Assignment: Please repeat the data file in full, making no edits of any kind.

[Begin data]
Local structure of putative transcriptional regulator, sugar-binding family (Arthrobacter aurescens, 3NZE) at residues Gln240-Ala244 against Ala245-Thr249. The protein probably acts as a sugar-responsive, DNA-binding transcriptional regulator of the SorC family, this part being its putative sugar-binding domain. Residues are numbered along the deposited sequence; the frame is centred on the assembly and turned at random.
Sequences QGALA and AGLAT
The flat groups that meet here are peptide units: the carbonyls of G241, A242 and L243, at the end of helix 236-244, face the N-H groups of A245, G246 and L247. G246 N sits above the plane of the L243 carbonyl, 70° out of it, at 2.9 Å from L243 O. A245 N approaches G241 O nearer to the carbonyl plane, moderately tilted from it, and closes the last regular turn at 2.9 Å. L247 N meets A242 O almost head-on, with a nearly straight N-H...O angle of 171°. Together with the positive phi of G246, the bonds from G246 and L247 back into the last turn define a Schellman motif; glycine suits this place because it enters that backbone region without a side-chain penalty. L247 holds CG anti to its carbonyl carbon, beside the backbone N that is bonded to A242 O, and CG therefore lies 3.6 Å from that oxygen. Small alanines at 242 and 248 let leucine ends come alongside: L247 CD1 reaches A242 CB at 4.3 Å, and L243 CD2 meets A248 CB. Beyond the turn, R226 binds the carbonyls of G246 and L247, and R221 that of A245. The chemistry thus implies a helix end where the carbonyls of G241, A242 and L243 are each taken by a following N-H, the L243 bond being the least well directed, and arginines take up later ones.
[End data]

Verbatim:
Local structure of putative transcriptional regulator, sugar-binding family (Arthrobacter aurescens, 3NZE) at residues Gln240-Ala244 against Ala245-Thr249. The protein probably acts as a sugar-responsive, DNA-binding transcriptional regulator of the SorC family, this part being its putative sugar-binding domain. Residues are numbered along the deposited sequence; the frame is centred on the assembly and turned at random.
Sequences QGALA and AGLAT
The flat groups that meet here are peptide units: the carbonyls of G241, A242 and L243, at the end of helix 236-244, face the N-H groups of A245, G246 and L247. G246 N sits above the plane of the L243 carbonyl, 70° out of it, at 2.9 Å from L243 O. A245 N approaches G241 O nearer to the carbonyl plane, moderately tilted from it, and closes the last regular turn at 2.9 Å. L247 N meets A242 O almost head-on, with a nearly straight N-H...O angle of 171°. Together with the positive phi of G246, the bonds from G246 and L247 back into the last turn define a Schellman motif; glycine suits this place because it enters that backbone region without a side-chain penalty. L247 holds CG anti to its carbonyl carbon, beside the backbone N that is bonded to A242 O, and CG therefore lies 3.6 Å from that oxygen. Small alanines at 242 and 248 let leucine ends come alongside: L247 CD1 reaches A242 CB at 4.3 Å, and L243 CD2 meets A248 CB. Beyond the turn, R226 binds the carbonyls of G246 and L247, and R221 that of A245. The chemistry thus implies a helix end where the carbonyls of G241, A242 and L243 are each taken by a following N-H, the L243 bond being the least well directed, and arginines take up later ones.